Thursday, March 23Welcome

Why Leaders Are Poor Communicators

Illustrated by Eniola Odetunde/Axios

Illustrated by Eniola Odetunde/Axios

This article appeared in Axios Finish Line, our nightly newsletter on life, leadership and health. Sign up here.

All businesses, nonprofits, and organizations around the world must quickly and dramatically rethink how they communicate with their employees, donors, customers, and shareholders.

Important reasons: Communication is arguably the most important skill for any leader or function within any organization, large or small. And most smoke it.

Since COVID, consider doing something:

  • Many people still work from their couches, kitchens, and coffee shops, never returning to a physical office to connect and learn.
  • We all have more notifications, bells or pings on our phones than ever before. Hence the constant distraction.

So it is impossible to reach people today. Or use old communication techniques to get motivated. They are also more needy.

  • Employees want more transparency, meaning, attention and connection than ever before. They want to know what you do more than you make a product or money.
  • Many expect their companies and bosses to behave like idealistic politicians, taking public positions and actions in all social debates. They want proof of heart and humanity.

Shift from thinking now Consider internal communications and how leaders and groups connect externally.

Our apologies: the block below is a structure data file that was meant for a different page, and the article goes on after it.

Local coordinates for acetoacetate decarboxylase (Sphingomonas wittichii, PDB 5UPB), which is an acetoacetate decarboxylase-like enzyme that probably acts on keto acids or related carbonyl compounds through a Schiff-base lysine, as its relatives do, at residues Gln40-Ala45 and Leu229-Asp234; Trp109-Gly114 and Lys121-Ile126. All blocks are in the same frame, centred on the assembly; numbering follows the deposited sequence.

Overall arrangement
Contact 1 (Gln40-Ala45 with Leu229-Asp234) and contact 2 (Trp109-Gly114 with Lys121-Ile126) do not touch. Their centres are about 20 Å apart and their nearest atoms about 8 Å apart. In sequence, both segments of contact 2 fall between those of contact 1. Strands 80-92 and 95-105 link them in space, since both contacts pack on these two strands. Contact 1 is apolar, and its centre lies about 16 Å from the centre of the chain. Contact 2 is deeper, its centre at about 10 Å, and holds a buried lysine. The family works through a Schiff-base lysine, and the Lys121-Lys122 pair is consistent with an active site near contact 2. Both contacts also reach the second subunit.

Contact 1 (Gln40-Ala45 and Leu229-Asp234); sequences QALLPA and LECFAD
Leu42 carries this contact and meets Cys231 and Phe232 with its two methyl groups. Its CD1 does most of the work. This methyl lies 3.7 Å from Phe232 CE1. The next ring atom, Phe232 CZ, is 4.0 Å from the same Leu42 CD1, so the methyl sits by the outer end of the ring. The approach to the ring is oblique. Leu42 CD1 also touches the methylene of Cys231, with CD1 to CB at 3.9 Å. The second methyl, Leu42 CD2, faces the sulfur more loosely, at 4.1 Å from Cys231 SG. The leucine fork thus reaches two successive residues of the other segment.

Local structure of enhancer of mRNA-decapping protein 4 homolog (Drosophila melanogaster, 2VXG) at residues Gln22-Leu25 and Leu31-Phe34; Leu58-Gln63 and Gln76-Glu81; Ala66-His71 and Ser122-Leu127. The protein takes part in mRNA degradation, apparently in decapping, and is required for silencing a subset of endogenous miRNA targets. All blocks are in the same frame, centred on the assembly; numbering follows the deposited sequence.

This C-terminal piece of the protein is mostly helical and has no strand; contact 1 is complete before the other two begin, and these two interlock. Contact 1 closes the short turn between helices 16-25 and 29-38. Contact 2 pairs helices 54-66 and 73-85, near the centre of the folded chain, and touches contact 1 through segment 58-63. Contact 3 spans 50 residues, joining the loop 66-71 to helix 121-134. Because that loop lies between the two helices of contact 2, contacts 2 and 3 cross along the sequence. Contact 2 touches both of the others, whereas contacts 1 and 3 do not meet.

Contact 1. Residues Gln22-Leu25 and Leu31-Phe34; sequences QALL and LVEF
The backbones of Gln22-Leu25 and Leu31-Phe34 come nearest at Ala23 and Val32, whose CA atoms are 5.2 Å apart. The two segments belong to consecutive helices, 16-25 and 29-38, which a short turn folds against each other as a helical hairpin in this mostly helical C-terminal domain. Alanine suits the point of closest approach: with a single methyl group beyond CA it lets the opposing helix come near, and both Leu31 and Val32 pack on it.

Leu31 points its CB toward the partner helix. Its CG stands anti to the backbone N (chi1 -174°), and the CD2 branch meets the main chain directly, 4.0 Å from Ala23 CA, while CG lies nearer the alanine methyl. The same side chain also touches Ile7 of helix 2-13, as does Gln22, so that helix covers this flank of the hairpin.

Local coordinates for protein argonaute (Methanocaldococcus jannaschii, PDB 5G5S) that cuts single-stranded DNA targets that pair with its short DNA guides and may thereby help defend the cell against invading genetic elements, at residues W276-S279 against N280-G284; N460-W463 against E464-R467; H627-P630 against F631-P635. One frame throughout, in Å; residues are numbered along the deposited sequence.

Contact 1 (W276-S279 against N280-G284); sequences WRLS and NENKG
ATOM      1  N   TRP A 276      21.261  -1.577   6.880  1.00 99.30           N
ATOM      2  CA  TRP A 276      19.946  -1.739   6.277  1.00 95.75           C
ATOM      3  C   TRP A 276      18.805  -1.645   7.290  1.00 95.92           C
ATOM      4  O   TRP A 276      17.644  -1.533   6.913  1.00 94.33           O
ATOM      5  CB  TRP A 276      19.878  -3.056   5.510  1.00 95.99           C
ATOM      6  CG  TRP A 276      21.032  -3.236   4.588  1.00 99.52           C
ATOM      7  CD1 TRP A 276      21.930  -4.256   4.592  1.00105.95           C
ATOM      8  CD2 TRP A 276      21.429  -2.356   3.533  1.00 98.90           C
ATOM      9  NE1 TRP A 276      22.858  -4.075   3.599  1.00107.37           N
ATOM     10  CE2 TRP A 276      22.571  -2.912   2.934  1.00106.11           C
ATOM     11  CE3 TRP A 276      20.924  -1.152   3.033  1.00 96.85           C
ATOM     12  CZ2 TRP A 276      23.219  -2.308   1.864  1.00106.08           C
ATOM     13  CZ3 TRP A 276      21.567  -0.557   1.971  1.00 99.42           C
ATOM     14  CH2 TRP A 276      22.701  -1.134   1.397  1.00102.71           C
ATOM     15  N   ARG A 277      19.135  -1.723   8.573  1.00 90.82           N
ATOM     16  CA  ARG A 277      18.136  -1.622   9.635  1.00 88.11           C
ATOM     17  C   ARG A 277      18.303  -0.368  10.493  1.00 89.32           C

• Tweets can have more impact than national television broadcasts.
  • There are over 10 different information ecosystems with different audiences. Think TikTok kids, Facebook seniors, right-wing podcast conservatives.
  • In this day and age, generic press releases are useless.

sitting down Executives are often geared up for an era that ended many years ago. They know it but don’t know what to do.

Stakes: This poses a clear present danger to their culture, productivity and future success. Poor communication leads to poor execution, mistrust of employees, and most notably lack of coordination.

  • Let this sink in: largely every day leader of every day Companies spend most of their time communicating, but no one can tell you how to do it efficiently, effectively, and profitably.

Here are four easy steps to fix this.

1. Have a communicator on your right hand. If you’re not a natural communicator and don’t have real expertise, the head of communications and marketing is just as important as the COO and his CFO.

2. Hire fluent people in modern communications. You need to know how your Twitter message should look different on Facebook, local media, TV, and YouTube. A few cozy relationships with reporters won’t help.

3. Rethink your style. You may be talking or writing for too long, daydreaming, or absent-minded. We need to be smarter, simpler and more realistic.

4. Listen. It is an essential element of better communication. Knowing which words, phrases and ideas will reach your audience and which will fail allows for more transparent and authentic communication. This means having more conversations with more people on more levels. It’s your own personal focus group.

To the point: If your organization communicates internally and externally in the same tone and rhythm as it did before work from anywhere, you’re wrong.

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